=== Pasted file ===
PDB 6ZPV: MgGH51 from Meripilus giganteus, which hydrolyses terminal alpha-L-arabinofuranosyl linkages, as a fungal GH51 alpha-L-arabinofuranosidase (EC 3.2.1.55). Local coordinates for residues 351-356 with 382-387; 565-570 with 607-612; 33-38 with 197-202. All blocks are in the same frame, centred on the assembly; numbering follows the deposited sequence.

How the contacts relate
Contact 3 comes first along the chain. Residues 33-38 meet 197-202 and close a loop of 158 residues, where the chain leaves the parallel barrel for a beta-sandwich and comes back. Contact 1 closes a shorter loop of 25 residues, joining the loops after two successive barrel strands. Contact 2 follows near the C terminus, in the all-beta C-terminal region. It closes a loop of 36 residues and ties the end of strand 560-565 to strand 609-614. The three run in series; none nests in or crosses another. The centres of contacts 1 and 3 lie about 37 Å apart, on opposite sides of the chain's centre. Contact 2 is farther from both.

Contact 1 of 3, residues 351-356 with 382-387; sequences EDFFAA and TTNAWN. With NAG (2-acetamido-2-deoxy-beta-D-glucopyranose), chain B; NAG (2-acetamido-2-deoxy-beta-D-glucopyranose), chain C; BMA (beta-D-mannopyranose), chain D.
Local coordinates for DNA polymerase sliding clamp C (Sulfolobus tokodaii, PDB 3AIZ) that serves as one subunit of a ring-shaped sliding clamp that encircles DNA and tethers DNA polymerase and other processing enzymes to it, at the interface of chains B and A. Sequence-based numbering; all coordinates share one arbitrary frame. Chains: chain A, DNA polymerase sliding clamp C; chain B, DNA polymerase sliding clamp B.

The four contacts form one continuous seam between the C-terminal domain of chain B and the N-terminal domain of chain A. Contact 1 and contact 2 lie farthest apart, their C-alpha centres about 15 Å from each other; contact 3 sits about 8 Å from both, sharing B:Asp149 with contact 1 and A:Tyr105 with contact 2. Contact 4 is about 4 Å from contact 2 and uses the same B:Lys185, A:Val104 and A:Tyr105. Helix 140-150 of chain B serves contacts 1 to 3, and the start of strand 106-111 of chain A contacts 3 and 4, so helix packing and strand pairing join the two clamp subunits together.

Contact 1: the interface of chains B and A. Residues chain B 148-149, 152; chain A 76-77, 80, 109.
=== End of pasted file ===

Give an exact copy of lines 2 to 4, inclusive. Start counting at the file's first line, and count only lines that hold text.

How the contacts relate
Contact 3 comes first along the chain. Residues 33-38 meet 197-202 and close a loop of 158 residues, where the chain leaves the parallel barrel for a beta-sandwich and comes back. Contact 1 closes a shorter loop of 25 residues, joining the loops after two successive barrel strands. Contact 2 follows near the C terminus, in the all-beta C-terminal region. It closes a loop of 36 residues and ties the end of strand 560-565 to strand 609-614. The three run in series; none nests in or crosses another. The centres of contacts 1 and 3 lie about 37 Å apart, on opposite sides of the chain's centre. Contact 2 is farther from both.

Contact 1 of 3, residues 351-356 with 382-387; sequences EDFFAA and TTNAWN. With NAG (2-acetamido-2-deoxy-beta-D-glucopyranose), chain B; NAG (2-acetamido-2-deoxy-beta-D-glucopyranose), chain C; BMA (beta-D-mannopyranose), chain D.